Denial of Service Attacks Possible with OpenSSL Vulnerability CVE-2015-1787
On March 19 we wrote about how OpenSSL disclosed and fixed 13 vulnerabilities to address several security holes. Among the vulnerabilities addressed was CVE-2015-1787, which can result in a complete denial of service on an application compiled with OpenSSL library. This blog post will tackle how the bug can be exploited, and how Trend Micro can protect against future possible attacks.
CVE-2015-17187 also affects several protocols, including SSL/TLS and DTLS, which we will analyze in this entry.
The vulnerability is rooted in the method ssl3_get_client_key_exchange implemented in the file s3_srvr.c. This method processes the SSL/TLS Client Key Exchange Message. When ssl3_get_client_key_exchange is called, it will do a group of decisions and checks based on the length of the Client Key exchange message.
The length of the Client Key exchange message can be controlled by the attacker independent of the content of the message. A portion of ssl3_get_client_key_exchange in Figure 1.
The analysis was performed using the standard OpenSSL commands configuring it as a server and client. At the point of the function call at ssl3_get_client_key_exchange we have the following call graph:
Figure 1. ssl3_get_client_key_exchange call graph.
The following image shows the section where the Client Key exchange message length is calculated and stored in the variable n.
Figure 2. Client Key Exchange Message length in n
Note that if n==0 the method will continue the execution because this can be a valid case according to the TLS specification. This occurs when the client is sending a certificate containing a static DH exponent, and is mentioneded in section 7.4.7 of RFC5246, which we will tackle later on.
The next important critical section of the method is shown in the following image:
Figure 3. ssl3_get_client_key_exchange vulnerable code section
From the previous image we can see the vulnerable section of code inside of ssl3_get_client_key_exchange where the following preconditions are necessary:
- The algorithm alg_k needs be of type SSL_DHE. When this condition is valid, the variable skey will never be assigned to a valid key.
- If n == 0 then the DH parameters are taken from the client certificate. However, this is a valid action only if the algorithm is of type SSL_kDHr or SSL_kDHd.
- The final precondition is that value s-session-peer contains a valid certificate. This is the case when the client certificate authentication is present.
If these preconditions are valid, then the call to EVP_PKEY_cmp_parameters will crash the application because does not check if skey is null before accessing it.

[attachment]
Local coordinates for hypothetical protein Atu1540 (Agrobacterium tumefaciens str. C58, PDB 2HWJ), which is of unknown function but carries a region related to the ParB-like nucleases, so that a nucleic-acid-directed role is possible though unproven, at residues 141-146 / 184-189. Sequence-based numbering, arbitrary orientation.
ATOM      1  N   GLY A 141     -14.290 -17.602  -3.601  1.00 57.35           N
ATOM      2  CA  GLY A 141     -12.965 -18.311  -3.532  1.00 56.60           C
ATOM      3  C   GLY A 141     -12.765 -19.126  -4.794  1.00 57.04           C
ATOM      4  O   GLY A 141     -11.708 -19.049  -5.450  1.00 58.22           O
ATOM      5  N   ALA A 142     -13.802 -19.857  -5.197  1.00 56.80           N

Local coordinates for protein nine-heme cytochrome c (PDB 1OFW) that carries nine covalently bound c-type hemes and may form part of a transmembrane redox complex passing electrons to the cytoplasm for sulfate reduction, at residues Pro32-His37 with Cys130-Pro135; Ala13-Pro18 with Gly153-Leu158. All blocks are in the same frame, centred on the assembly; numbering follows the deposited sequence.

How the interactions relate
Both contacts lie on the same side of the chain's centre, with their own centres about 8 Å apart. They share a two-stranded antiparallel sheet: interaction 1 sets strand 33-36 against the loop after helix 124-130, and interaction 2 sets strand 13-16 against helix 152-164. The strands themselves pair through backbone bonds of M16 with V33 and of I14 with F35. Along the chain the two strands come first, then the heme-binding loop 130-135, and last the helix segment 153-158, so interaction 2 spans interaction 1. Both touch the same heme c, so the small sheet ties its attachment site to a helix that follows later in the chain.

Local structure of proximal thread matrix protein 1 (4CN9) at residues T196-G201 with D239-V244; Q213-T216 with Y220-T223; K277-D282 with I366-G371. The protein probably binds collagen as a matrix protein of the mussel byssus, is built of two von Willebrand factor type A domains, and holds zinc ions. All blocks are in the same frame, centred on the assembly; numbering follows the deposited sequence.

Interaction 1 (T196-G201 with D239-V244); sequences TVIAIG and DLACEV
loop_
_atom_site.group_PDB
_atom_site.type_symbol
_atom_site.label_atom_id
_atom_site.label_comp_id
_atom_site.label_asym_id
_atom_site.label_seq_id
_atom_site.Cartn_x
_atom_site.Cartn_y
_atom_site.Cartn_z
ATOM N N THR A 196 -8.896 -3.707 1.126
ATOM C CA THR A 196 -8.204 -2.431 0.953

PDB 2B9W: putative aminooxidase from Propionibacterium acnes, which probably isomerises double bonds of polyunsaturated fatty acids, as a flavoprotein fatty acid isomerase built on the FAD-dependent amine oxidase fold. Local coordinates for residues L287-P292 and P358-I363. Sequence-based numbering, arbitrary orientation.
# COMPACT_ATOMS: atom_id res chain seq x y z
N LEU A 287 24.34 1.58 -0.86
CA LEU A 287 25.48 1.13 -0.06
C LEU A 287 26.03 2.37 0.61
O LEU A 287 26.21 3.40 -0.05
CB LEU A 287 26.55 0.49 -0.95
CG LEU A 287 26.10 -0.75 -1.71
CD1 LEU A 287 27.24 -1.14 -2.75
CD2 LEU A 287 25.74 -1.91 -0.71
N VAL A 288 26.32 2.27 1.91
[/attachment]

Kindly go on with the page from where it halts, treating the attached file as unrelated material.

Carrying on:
This vulnerability rated with a “moderate” severity because it requires client authentication because the session must have a client certificate before the EVP_PKEY_cmp_parameters is called. The following section shows the real attack scenario.
Attack Delivery Mechanisms
As mentioned earlier, this CVE affects both SSL/TLS and DTLS. While the attack is very similar in both cases, in DTLS it is slightly different as DTLS implements message fragmentation at SSL Level. First, we will explain SSL/TLS and later DTLS.
SSL/TLS Attack Delivery
This vulnerability can be exploited if the attacker has access to a valid authentic certificate or can modify the traffic using a man-in-the-middle (MITM) attack. Only one byte needs to be altered: the client key exchange length. The following traffic capture shows a real attack traffic pattern:
Figure 4. Attack over TLS
In this scenario the attacker established a TLS version 1.2 session with the Client Key Exchange Length equal to 0. The algorithm used during the session was DHE-RSA-DES-CBC-SHA and from pcap we can see the client certificate sent to the server.
DTLS Attack Delivery
The method ssl3_get_client_key_exchange is also called from dtls1_accept. The following image shows the call graph of ssl3_get_client_key_exchange in DTLS.
Figure 5. DTLS ssl3_get_client_key_exchange.
The DTLS implementation uses the same ssl3_get_client_key_exchange but a successful attack requires changes to a different field in the protocol. If we change the client key exchange length (as we did for SSL/TLS), the attacks fails. This is because DTL implements a fragmentation mechanism at the SSL level where one SSL message can be split in several UDP packets (as specified in RFC4347). To be effective, the attack needs to reset to zero. The fragment length is shown as the following:
Figure 6. Attack over DTLS
CVE-2015-1787 has moderate impact and requires a valid client certificate. However, attacks can be implemented using MITM by changing only one byte, and the vulnerability affects both protocols SSL/TLS and DTLS. Patched versions of OpenSSL are now available.
To protect our customers, Deep Security for Web Apps scans and detects vulnerabilities and protects web applications via a single integrated solution. Additionally, we have published the following Deep Security rules, which we urge customers to apply as soon as possible:
- 1006621 – OpenSSL Client Authentication Handler ClientKeyExchange Message Denial Of Service Vulnerability (CVE-2015-1787)